April saw the fourth straight month of gains for global stocks. The longest winning streak since January 2018 pushed 72% of global equities to trade above their 200-day moving average—a reversal from how the year began, when only 23% of stocks were trading above their 200-day average. This is combined with the fact that the S&P 500 Index and the NASDAQ Composite Index are again trading above all-time highs. What once appeared to be the “endgame” for the longest-running bull market in history has now been replaced with a rally in which everything is moving higher and it seems “everyone is getting a trophy.”

But will the global equity markets’ 16% gain through April translate into the currently calculated annualized 56% full-year 2019 return? Three factors to watch:

1) Participation: It’s been a low-participation rally, with trading across all US exchanges down 12% from last year. This signifies a lack of broad-based conviction. If volumes tick higher, that may confirm that further gains have room to run as more investors come to the table.

2) Margins: The blended net profit margin for S&P 500 firms is set to post the largest year-over-year decline since Q4 2016, with 10 of 11 sectors posting declines. The declines are not solely US-centric either. Net profit margins for non-US stocks have now declined year-over-year for five consecutive months. Earnings growth as a rally catalyst is likely to face challenges if this continues.

3) Valuations: In the US, valuations are no longer attractive, trading in the 84th percentile over the past 15 years. Outside the US, valuations are more appealing. However, they’re not what they were at the start of the year. In all major regions, multiple expansions account for over 100% of this year’s return. Growth will need to follow for investors to keep paying.

Asset class ETF flows: Equities hit it out of the park

Grip and rip was the mantra in April, as investors sought to capture further upside in equities. With global equities continuing to rally, investors poured $25 billion into the segment in April. This is the highest monthly flow total for equities in 2019, helping to push the category above fixed income for the first time this year.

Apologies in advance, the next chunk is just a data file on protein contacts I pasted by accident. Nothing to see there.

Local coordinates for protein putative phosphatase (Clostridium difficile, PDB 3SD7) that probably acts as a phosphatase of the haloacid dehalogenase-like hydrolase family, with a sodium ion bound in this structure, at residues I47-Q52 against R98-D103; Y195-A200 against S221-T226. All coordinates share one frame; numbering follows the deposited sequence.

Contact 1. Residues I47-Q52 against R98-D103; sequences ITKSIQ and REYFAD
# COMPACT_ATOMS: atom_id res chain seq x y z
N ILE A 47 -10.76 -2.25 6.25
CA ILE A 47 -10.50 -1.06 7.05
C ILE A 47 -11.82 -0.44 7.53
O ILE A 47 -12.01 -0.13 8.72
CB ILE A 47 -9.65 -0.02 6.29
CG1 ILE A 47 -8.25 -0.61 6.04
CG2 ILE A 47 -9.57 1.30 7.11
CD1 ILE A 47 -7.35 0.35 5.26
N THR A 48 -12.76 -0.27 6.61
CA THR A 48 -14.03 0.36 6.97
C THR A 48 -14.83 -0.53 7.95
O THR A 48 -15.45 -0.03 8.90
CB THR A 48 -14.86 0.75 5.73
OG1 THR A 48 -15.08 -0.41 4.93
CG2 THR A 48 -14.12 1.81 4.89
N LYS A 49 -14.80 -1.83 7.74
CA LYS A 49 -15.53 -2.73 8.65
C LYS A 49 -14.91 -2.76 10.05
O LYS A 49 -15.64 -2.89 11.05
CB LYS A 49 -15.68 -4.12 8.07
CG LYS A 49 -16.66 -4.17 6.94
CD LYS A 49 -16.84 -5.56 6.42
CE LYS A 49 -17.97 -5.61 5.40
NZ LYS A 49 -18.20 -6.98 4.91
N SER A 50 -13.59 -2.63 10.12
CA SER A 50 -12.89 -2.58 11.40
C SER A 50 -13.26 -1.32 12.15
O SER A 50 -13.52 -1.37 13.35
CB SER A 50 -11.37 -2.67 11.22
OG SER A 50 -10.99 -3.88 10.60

Fixed income ETF flows slowed as a result of the exuberance expressed by investors with a lesser desire to ballast portfolios from volatility. After posting above-average flows for the past four months, the momentum slowed, with fixed income flows coming in 22% below the 3-year average, as shown in the chart below.

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Source: Bloomberg Finance L.P., State Street Global Advisors, as of 04/30/2019.

Equity ETF geographical flows: International prospects

US-focused equity ETFs are the largest market based on assets under management, making absolute flow comparisons difficult, as there are likely to be leaders and laggards for any given month based only on their sheer size. Therefore, we find it constructive to examine flows based on the percent of start-of-period assets, as it can foretell the magnitude of shifts on a relative basis across different market segments.

Taking this approach, we find that while the US grabbed the headlines, international, regional and single-country funds witnessed the highest flows as a percent of their asset base in April. The $1.4 billion into regional funds and the $2 billion into single-country funds represent a 2.8% and 2.2% increase, respectively. Chinese equity-focused ETFs took in $400 million, extending their year-to-date lead in the category to over $2 billion, as investors continued positioning for renewed hopes of a US-China trade deal and the stabilization of downbeat economic data.

At the regional level, the return of European-focused strategies snapped a 13-month losing streak of outflows. Valuations continue to remain attractive, and there has been a slight improvement with economic data, with the recent gross domestic product (GDP) report for the region coming in better than expected. With tense European elections this May, these positive flow trends bear watching. The chart below signifies how negative the positioning has been toward the European region since 2016 and the start of Brexit.